King Cohen

There is a police parade walking down the street.  Dozens of men in uniform are walking in formation, surrounded by revelers.  Suddenly, Andy Kaufman pulls out a gun and shoots someone down.  He is subdued and shot.  With his last breath, he says “God told me to.”  I have only seen one Larry Cohen film, and yet it managed to contain one scene which placed itself directly into my brain.  Cohen has spent decades writing intriguing trash movies that he can sell to other filmmakers, and directing ones that he can’t pass on.  With the recent renaissance of exploitation cinema, it was only a matter of time before Cohen got his own doc, Steve Mitchell’s King Cohen.

Unfortunately, formally-speaking, this is a paint-by-numbers bio-doc: a famous man tells a story about the subject, credits, the subject speaks, followed by a montage intercutting scenes from his works along with famous people and fans talking about how great the subject is.  This is the template of this type of documentary, and it seems like no one involved with the production wants to do anything about it.  Sometimes, the content manages to transcend the form and still create a great doc and sometimes it simply cannot – this is a case of the former.  While the linear, film-focused narrative does lead to the occasional lull, including pretty much everything after the ninety-minute mark, Cohen’s stories of his filmmaking process (specifically his aversion to attaining shooting permits) makes for an entertaining watch.  It cannot be overstated how strange these stories are, to the point where Cohen himself at one point exclaims, “if anyone else told me these stories, I would tell them they are full of shit!”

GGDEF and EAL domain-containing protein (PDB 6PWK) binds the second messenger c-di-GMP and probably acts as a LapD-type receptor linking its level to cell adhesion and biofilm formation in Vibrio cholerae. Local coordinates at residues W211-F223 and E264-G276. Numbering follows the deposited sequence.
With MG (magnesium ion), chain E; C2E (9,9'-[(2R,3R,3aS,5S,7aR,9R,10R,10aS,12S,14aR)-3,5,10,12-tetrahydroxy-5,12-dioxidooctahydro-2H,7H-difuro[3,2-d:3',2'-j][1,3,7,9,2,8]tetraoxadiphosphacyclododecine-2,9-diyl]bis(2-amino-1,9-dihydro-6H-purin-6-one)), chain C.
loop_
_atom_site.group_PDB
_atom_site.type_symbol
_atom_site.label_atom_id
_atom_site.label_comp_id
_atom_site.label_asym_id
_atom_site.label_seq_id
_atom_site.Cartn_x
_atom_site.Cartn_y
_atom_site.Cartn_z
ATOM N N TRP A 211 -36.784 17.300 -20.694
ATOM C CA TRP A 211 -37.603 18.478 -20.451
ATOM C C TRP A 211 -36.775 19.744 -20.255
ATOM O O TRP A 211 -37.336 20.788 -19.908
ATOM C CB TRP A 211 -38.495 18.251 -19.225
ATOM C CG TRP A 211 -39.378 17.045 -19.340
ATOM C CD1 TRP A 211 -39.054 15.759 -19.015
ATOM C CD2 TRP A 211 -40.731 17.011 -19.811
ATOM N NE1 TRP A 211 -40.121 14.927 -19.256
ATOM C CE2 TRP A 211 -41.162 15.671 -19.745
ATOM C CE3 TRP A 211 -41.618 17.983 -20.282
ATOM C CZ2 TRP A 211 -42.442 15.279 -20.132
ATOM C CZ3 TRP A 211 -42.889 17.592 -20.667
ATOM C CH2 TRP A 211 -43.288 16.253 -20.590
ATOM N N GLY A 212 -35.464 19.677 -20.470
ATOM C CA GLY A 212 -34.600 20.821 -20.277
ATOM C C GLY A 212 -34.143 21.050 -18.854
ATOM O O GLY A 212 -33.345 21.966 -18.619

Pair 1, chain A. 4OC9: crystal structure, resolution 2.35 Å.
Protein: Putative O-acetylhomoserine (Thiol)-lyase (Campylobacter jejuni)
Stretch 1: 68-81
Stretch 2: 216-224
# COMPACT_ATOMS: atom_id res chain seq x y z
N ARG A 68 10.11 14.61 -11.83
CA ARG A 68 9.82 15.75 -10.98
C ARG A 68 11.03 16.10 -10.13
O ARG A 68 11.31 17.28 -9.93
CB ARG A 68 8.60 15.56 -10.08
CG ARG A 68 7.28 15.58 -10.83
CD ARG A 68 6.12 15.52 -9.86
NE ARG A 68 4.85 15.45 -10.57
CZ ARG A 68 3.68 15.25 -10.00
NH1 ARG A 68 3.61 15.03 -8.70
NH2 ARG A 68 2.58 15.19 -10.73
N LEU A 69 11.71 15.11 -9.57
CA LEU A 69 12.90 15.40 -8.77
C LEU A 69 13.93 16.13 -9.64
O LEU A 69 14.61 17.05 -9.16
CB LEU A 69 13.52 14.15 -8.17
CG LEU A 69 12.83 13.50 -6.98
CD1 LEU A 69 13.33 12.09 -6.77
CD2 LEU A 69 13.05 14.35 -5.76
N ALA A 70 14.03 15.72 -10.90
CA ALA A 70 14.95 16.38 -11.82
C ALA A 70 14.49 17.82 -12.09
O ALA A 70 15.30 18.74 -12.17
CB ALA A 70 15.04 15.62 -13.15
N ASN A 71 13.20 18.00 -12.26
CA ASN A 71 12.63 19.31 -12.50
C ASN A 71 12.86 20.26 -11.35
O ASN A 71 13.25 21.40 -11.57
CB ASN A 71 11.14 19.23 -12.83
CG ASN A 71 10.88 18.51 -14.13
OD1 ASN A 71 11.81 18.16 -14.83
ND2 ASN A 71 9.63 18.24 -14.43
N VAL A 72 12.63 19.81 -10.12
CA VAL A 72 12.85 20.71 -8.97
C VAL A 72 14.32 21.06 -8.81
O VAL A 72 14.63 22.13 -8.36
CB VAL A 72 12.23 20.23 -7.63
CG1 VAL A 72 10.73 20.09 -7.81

There is the occasional bit of misinformation for the sake of either blatant hero worship or a bit of better storytelling—a particularly egregious example being the documentary’s suggestion that Cohen either invented or popularized blaxploitation, completely ignoring Melvin Van Peebles’ Sweet Sweetback’s Badasssss Song—but it somehow fits in with the rest of the film and its unbelievable stories.

King Cohen will be an important and enjoyable documentary for anyone with an interest in guerrilla filmmaking.


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